Dozens of former high-ranking Vietnamese officials and prominent intellectuals continue to push for policy changes toward neighboring China as Hanoi makes final preparations for an upcoming party congress where personnel for the country's top jobs will be selected.
In an open letter to the Communist Party Politburo last week, more than 100 people — including some who served on the now-defunct prime ministerial advising board — cited China's massive artificial island-building spree in the South China Sea, which they called an "expansionism plot" in contested waters also claimed by Vietnam.
"China disregards international laws to step up its expansion over the South China Sea while using flowery words about peace and friendship [with Vietnam]. Not only does it blatantly encroach on Vietnamese territory, but also it causes instability to the region and the world," read the letter, obtained by VOA's Vietnamese Service.
Beijing has not responded to the criticism, but its officials have repeatedly said that China's construction is within the scope of its sovereignty.
Beijing 'not our friend'
Tran Bang, a veteran of the Vietnam-China border war, said he co-signed the letter because he is concerned by what he characterized as Hanoi's submissive attitude toward Beijing and its over-reliance on China.
FILE - Chinese President Xi Jinping, left, poses for a photo with Vietnam's Prime Minister Nguyen Tan Dung before their meeting at the Government Office in Hanoi, Nov. 5, 2015.
"Vietnam is stepping back from China's occupation plan over the South China Sea by agreeing with Beijing about maintaining the status quo in contested areas and by sustaining brotherly friendship between the two countries,” Bang said. “But Beijing is making aggressive moves on islands that it took away from Vietnam. It is not our friend."
Bang was bloodied last month during a crackdown on the anti-China protests during Chinese President Xi Jinping's visit to Vietnam.
During the visit, Xi was asked by the host's party chief Nguyen Phu Trong "not to militarize" and "to maintain peace" in the South China Sea.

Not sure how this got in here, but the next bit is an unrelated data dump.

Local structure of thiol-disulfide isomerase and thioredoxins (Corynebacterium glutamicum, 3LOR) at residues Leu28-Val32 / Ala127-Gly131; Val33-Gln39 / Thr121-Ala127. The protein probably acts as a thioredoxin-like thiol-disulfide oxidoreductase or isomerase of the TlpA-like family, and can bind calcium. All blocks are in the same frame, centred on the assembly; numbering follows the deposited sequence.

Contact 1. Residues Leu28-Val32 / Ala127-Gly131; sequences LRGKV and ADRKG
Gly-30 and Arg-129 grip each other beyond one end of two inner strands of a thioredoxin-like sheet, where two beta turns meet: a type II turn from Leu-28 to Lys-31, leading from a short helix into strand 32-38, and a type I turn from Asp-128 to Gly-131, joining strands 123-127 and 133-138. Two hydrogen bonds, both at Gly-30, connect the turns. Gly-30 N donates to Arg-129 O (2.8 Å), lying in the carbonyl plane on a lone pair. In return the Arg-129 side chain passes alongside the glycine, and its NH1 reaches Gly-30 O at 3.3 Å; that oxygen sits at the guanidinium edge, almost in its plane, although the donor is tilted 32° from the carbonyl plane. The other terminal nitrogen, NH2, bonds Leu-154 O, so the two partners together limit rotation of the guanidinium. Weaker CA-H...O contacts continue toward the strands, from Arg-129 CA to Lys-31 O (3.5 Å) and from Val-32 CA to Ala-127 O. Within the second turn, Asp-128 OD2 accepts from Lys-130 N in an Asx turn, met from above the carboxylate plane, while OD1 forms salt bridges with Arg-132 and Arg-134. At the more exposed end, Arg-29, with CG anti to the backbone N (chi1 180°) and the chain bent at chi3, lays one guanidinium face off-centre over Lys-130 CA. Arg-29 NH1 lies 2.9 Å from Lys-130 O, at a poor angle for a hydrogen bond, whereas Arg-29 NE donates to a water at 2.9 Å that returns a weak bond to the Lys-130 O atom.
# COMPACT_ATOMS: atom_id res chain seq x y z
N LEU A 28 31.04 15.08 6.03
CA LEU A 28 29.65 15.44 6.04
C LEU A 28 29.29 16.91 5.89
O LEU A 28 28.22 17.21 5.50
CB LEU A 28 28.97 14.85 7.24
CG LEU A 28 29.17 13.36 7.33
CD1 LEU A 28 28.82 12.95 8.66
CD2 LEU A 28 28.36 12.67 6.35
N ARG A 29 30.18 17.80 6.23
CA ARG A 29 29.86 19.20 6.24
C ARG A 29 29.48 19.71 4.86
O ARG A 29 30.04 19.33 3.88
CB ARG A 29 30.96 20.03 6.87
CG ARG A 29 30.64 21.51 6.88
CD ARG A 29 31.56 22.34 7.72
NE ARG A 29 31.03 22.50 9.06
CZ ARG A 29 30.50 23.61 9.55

According to a statement published on Vietnam's government website, the two sides are "committed to managing and solving maritime disputes so as not to impact on healthy and stable development of mutual ties."
Asked whether Vietnamese officials would reply to the letter, veteran Bang said he doubted it.
"The power is in their hands,” he said. “They are in better position than us. I am not sure they will heed our call, but we are all Vietnamese, so we want to continue a peaceful struggle.”
Dozens of prominent members of Vietnam's Communist Party, some signers of the new letter to officials, last year called on leaders to file a legal case against Beijing with the International Tribunal on the Law of the Sea.
They wrote that Hanoi has paid a high price for conceding too much to China's demands.
"The more Vietnam steps back, the more China presses ahead," they wrote, adding that only a legal move can prove Vietnam's legitimacy over the disputed waters.
Vietnamese authorities never responded to the petition and they have not yet acknowledged the new letter.
Apart from the politically motivated movement, Vietnamese businesses have called for a boycott of low quality and unsafe Chinese products amid rising anti-China sentiment in the country.
This report was produced in collaboration with the VOA Vietnamese service.